The Duc de La Feuillade decided to attack the small garrison (900 men) left behind in Cherasco.

On 29 June, the Duc de La Feuillade reconnoitred the vicinity of Cherasco and realised that the place would require a formal siege. When he was informed that the Duke of Savoy had retired to Cuneo, La Feuillade abandoned his design against Cherasco, preferring to follow the duke and to cut his line of supply.

On 1 July

  • Franco-Spanish
    • The Duc de La Feuillade marched with his cavalry and part of his infantry to Margarita on the Brobio River between Cuneo and Mondovi.
    • The rest of La Feuillade’s infantry under M. de Vibray decamped from Bra and marched in the direction of Mondovi.

On 2 July early in the morning, the Duc de La Feuillade marched on Mondovi with 400 horse and La Feuillade Infanterie (2 bns). A small detachment of Allied cavalry (80 men) managed to reach Mondovi and close the gate of the bridge just before La Feuillade’s arrival. However, this detachment soon came out by the opposite gate and retired to Cuneo. La Feuillade’s grenadiers broke the doors of the gate and entered into Mondovi which soon surrendered. The militia guarding the citadel abandoned it, freeing 140 French prisoners. The Duc de La Feuillade found the Prince and the Princess of Carignan with their daughters, the Count of Susa, the children of the Comte de Soissons, several ladies of the Savoyard Court and a few magistrates from Turin, who had taken refuge in this town. La Feuillade allowed the Prince of Carignan to retire to his estate of Racconigi on the Maira River.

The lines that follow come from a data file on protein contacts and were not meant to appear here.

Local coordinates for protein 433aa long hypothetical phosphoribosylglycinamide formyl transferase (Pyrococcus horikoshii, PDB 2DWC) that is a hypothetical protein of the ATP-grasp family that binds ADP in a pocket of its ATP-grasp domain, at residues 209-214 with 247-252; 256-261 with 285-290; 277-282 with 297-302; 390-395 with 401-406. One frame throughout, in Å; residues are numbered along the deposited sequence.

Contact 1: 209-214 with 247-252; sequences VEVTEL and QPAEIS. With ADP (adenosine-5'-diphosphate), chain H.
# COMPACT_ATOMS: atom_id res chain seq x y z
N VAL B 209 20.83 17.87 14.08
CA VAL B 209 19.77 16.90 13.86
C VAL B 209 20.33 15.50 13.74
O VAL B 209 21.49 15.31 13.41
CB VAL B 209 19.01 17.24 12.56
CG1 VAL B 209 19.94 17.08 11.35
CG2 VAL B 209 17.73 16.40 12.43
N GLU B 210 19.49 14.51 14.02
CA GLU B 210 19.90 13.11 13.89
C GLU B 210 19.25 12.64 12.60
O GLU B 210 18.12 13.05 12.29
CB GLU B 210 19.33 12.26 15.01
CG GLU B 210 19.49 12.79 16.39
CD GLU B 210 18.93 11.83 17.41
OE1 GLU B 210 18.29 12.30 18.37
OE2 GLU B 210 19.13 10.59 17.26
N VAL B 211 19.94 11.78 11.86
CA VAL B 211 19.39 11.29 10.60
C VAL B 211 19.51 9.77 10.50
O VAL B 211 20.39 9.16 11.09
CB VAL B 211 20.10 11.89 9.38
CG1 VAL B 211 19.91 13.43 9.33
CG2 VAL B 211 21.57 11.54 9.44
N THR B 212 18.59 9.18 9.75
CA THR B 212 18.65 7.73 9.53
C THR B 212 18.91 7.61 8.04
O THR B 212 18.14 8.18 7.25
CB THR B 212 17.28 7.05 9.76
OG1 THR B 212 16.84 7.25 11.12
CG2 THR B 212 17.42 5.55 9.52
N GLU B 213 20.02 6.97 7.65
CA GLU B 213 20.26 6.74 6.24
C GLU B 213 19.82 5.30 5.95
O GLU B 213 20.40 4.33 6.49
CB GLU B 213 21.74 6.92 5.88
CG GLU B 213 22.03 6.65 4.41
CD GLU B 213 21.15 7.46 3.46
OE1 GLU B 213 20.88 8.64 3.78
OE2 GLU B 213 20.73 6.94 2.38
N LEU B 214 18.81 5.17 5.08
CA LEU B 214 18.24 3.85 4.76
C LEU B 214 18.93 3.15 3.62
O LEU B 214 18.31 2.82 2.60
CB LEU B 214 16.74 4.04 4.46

On 3 July

  • Franco-Spanish